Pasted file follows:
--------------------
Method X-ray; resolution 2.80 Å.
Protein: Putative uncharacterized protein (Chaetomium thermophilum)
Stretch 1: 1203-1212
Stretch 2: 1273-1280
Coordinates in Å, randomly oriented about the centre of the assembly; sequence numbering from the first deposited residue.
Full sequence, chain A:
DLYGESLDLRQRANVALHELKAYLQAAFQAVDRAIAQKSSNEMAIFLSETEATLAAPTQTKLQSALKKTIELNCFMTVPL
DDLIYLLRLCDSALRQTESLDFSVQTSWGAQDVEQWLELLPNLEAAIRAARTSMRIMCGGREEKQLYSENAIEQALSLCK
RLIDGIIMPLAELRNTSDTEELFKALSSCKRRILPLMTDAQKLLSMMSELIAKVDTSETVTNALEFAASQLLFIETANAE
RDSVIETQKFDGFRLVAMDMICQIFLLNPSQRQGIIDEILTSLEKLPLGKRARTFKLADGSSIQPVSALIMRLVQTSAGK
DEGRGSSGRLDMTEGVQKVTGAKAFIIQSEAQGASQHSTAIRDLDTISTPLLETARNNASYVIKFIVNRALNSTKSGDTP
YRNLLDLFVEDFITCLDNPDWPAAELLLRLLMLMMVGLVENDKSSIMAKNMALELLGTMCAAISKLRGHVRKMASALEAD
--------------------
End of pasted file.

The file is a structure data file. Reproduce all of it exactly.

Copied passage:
Method X-ray; resolution 2.80 Å.
Protein: Putative uncharacterized protein (Chaetomium thermophilum)
Stretch 1: 1203-1212
Stretch 2: 1273-1280
Coordinates in Å, randomly oriented about the centre of the assembly; sequence numbering from the first deposited residue.
Full sequence, chain A:
DLYGESLDLRQRANVALHELKAYLQAAFQAVDRAIAQKSSNEMAIFLSETEATLAAPTQTKLQSALKKTIELNCFMTVPL
DDLIYLLRLCDSALRQTESLDFSVQTSWGAQDVEQWLELLPNLEAAIRAARTSMRIMCGGREEKQLYSENAIEQALSLCK
RLIDGIIMPLAELRNTSDTEELFKALSSCKRRILPLMTDAQKLLSMMSELIAKVDTSETVTNALEFAASQLLFIETANAE
RDSVIETQKFDGFRLVAMDMICQIFLLNPSQRQGIIDEILTSLEKLPLGKRARTFKLADGSSIQPVSALIMRLVQTSAGK
DEGRGSSGRLDMTEGVQKVTGAKAFIIQSEAQGASQHSTAIRDLDTISTPLLETARNNASYVIKFIVNRALNSTKSGDTP
YRNLLDLFVEDFITCLDNPDWPAAELLLRLLMLMMVGLVENDKSSIMAKNMALELLGTMCAAISKLRGHVRKMASALEAD